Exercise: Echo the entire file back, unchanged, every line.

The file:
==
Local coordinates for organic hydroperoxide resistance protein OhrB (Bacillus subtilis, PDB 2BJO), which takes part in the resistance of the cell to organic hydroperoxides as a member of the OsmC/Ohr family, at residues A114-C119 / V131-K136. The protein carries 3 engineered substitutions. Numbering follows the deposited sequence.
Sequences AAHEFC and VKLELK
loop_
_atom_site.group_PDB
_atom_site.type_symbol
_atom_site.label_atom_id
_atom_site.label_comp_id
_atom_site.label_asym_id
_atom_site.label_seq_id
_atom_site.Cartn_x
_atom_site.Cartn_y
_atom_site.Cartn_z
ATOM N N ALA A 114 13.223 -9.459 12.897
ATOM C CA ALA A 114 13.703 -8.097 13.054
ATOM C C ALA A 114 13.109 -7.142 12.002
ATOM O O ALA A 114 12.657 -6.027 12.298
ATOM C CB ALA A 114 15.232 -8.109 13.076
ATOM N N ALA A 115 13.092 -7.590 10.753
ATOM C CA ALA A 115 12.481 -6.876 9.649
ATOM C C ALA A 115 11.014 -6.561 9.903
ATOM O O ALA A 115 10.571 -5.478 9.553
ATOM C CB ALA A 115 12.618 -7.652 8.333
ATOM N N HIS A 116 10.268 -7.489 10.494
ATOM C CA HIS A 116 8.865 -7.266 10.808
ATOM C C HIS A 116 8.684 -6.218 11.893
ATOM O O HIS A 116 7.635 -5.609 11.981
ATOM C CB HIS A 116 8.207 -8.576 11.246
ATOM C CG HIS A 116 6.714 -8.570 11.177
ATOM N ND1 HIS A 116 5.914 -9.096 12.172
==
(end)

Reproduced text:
Local coordinates for organic hydroperoxide resistance protein OhrB (Bacillus subtilis, PDB 2BJO), which takes part in the resistance of the cell to organic hydroperoxides as a member of the OsmC/Ohr family, at residues A114-C119 / V131-K136. The protein carries 3 engineered substitutions. Numbering follows the deposited sequence.
Sequences AAHEFC and VKLELK
loop_
_atom_site.group_PDB
_atom_site.type_symbol
_atom_site.label_atom_id
_atom_site.label_comp_id
_atom_site.label_asym_id
_atom_site.label_seq_id
_atom_site.Cartn_x
_atom_site.Cartn_y
_atom_site.Cartn_z
ATOM N N ALA A 114 13.223 -9.459 12.897
ATOM C CA ALA A 114 13.703 -8.097 13.054
ATOM C C ALA A 114 13.109 -7.142 12.002
ATOM O O ALA A 114 12.657 -6.027 12.298
ATOM C CB ALA A 114 15.232 -8.109 13.076
ATOM N N ALA A 115 13.092 -7.590 10.753
ATOM C CA ALA A 115 12.481 -6.876 9.649
ATOM C C ALA A 115 11.014 -6.561 9.903
ATOM O O ALA A 115 10.571 -5.478 9.553
ATOM C CB ALA A 115 12.618 -7.652 8.333
ATOM N N HIS A 116 10.268 -7.489 10.494
ATOM C CA HIS A 116 8.865 -7.266 10.808
ATOM C C HIS A 116 8.684 -6.218 11.893
ATOM O O HIS A 116 7.635 -5.609 11.981
ATOM C CB HIS A 116 8.207 -8.576 11.246
ATOM C CG HIS A 116 6.714 -8.570 11.177
ATOM N ND1 HIS A 116 5.914 -9.096 12.172